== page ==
Deliveries of Boeing's best-selling aircraft have been frozen by a global grounding of the jet following the crash of an Ethiopian Airlines flight on March 10, which killed all 157 people onboard.
Southwest Airlines Co said on Monday it was pulling out all Boeing Co's 737 MAX jets from its flight schedules swa.is/2FRH8Ow through June 7, extending its earlier timeline by a week.
Boeing's apology last week for two deadly crashes involving its 737 MAX model has emboldened a group of Indonesians whose relatives were killed in the first crash to sue for compensation, their lawyer said on Monday.
Luckily, despite being one of the biggest United States operators of the 737 Max, the model makes up relatively few of Southwest's revenue seat miles, a closely watched metric for airline investors, Syth says. However, Boeing said that this problem is unrelated to MCAS, and would be addressed as part of the software update.
A preliminary report released last Thursday by the Ethiopian Ministry of Transport's Aircraft Accident Investigation Bureau revealed that the American-made aircraft had a valid certificate of airworthiness, the crew were licensed and qualified to conduct the flight and the plane's takeoff appeared normal.
"Regaining the Boeing 737 Max airworthiness certificate is not just a simple software fix", Epstein warned in a client note.More news: Disney's Official "The Lion King" Trailer Has Arrived
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While the Lion Air and Ethiopian Airlines crashes have strong similarities, it is still unclear what the link between the two is. The FAA told to CBS News many carriers encountered issues with Aerodata, which is a flight planning mass and balance program.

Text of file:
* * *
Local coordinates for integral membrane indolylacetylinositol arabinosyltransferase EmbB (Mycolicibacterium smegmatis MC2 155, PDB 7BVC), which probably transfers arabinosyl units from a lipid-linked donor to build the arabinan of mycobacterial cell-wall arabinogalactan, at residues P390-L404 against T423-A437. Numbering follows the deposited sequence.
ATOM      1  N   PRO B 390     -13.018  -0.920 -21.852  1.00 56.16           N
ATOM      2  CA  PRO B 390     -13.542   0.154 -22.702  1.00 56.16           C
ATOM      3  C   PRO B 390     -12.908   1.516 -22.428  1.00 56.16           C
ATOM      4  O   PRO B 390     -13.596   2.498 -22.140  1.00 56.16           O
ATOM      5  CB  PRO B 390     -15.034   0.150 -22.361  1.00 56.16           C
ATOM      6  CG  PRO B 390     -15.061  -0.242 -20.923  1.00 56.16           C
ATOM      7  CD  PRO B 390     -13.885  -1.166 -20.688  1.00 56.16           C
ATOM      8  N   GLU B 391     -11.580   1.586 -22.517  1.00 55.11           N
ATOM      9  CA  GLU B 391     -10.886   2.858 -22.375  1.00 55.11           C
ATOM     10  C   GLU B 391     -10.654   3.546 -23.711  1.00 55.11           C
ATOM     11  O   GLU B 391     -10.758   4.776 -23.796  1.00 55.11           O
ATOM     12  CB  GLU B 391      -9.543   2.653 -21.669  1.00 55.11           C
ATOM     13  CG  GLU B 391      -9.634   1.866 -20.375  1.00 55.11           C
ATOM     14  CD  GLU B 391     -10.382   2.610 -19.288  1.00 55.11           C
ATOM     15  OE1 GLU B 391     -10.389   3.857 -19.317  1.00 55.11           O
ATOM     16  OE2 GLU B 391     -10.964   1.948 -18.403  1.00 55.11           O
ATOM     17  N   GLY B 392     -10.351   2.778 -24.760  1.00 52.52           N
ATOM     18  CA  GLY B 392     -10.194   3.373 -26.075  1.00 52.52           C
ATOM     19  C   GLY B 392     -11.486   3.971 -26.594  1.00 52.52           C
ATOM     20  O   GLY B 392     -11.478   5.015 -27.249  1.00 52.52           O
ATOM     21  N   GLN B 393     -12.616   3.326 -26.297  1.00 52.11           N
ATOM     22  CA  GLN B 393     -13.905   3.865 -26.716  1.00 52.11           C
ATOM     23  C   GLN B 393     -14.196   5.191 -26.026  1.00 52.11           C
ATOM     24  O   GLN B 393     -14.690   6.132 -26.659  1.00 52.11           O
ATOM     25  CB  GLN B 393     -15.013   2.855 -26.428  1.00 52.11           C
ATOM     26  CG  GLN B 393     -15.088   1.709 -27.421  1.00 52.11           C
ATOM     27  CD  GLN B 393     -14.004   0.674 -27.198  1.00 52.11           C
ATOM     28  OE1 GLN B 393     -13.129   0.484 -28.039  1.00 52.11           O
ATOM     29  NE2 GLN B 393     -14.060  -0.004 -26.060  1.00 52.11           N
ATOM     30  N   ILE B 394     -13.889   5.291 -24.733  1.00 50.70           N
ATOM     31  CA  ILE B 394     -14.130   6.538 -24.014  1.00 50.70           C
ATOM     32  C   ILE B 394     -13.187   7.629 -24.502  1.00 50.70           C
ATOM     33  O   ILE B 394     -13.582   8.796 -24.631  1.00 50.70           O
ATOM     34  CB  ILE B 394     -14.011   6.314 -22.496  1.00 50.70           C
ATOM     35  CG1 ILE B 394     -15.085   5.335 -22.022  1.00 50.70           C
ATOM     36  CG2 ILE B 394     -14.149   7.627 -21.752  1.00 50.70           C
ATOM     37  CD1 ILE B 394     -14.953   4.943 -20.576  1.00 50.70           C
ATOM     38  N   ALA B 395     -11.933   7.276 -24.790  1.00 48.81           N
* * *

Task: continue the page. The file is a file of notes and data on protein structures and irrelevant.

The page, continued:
The lawsuit was filed at U.S. District Court in Chicago, where Boeing is headquartered. It alleges that Boeing "actively concealed the nature of the automated system defects" and, in doing so, demonstrated a "conscious disregard for the lives of others".
Lawyer Michael Indrajana said that since the crash, families in Indonesia have faced a complicated and painful process against Boeing and Lion Air in their battle to get compensation. However, Morningstar said Boeing should be able to ramp up monthly production of the planes to 57 aircraft before hitting the mid-60s in the next decade.
Therefore, "we are downgrading LUV from Outperform to Market Perform due to near term earnings risk related to the grounding of the MAX fleet, which we now believe may run into the summer months".
"The history of our industry shows most accidents are caused by a chain of events".
"Safety is our responsibility, and we own it", asserted Muilenburg.